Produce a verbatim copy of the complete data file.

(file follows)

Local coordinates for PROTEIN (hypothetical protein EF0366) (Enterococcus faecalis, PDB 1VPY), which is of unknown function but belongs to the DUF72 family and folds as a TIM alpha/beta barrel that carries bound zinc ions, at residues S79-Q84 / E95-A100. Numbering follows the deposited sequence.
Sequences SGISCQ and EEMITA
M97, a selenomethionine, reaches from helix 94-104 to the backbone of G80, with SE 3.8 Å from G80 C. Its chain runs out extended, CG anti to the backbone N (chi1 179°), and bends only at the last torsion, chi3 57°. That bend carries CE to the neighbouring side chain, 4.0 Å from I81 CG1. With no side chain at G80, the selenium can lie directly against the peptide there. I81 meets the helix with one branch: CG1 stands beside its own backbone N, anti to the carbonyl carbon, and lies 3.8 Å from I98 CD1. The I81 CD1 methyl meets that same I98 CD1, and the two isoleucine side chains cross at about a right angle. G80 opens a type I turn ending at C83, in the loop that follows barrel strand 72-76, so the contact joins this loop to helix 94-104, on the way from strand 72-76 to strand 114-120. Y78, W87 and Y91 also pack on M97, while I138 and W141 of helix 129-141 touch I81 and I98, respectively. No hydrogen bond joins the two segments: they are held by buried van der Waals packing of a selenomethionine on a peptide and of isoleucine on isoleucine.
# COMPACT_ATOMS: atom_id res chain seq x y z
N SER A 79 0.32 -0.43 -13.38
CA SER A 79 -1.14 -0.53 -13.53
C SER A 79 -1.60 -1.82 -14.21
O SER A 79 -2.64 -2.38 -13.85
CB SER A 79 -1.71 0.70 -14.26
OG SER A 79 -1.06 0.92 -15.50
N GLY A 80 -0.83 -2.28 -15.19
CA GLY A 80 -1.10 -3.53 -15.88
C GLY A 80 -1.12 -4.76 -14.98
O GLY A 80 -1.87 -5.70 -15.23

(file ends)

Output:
Local coordinates for PROTEIN (hypothetical protein EF0366) (Enterococcus faecalis, PDB 1VPY), which is of unknown function but belongs to the DUF72 family and folds as a TIM alpha/beta barrel that carries bound zinc ions, at residues S79-Q84 / E95-A100. Numbering follows the deposited sequence.
Sequences SGISCQ and EEMITA
M97, a selenomethionine, reaches from helix 94-104 to the backbone of G80, with SE 3.8 Å from G80 C. Its chain runs out extended, CG anti to the backbone N (chi1 179°), and bends only at the last torsion, chi3 57°. That bend carries CE to the neighbouring side chain, 4.0 Å from I81 CG1. With no side chain at G80, the selenium can lie directly against the peptide there. I81 meets the helix with one branch: CG1 stands beside its own backbone N, anti to the carbonyl carbon, and lies 3.8 Å from I98 CD1. The I81 CD1 methyl meets that same I98 CD1, and the two isoleucine side chains cross at about a right angle. G80 opens a type I turn ending at C83, in the loop that follows barrel strand 72-76, so the contact joins this loop to helix 94-104, on the way from strand 72-76 to strand 114-120. Y78, W87 and Y91 also pack on M97, while I138 and W141 of helix 129-141 touch I81 and I98, respectively. No hydrogen bond joins the two segments: they are held by buried van der Waals packing of a selenomethionine on a peptide and of isoleucine on isoleucine.
# COMPACT_ATOMS: atom_id res chain seq x y z
N SER A 79 0.32 -0.43 -13.38
CA SER A 79 -1.14 -0.53 -13.53
C SER A 79 -1.60 -1.82 -14.21
O SER A 79 -2.64 -2.38 -13.85
CB SER A 79 -1.71 0.70 -14.26
OG SER A 79 -1.06 0.92 -15.50
N GLY A 80 -0.83 -2.28 -15.19
CA GLY A 80 -1.10 -3.53 -15.88
C GLY A 80 -1.12 -4.76 -14.98
O GLY A 80 -1.87 -5.70 -15.23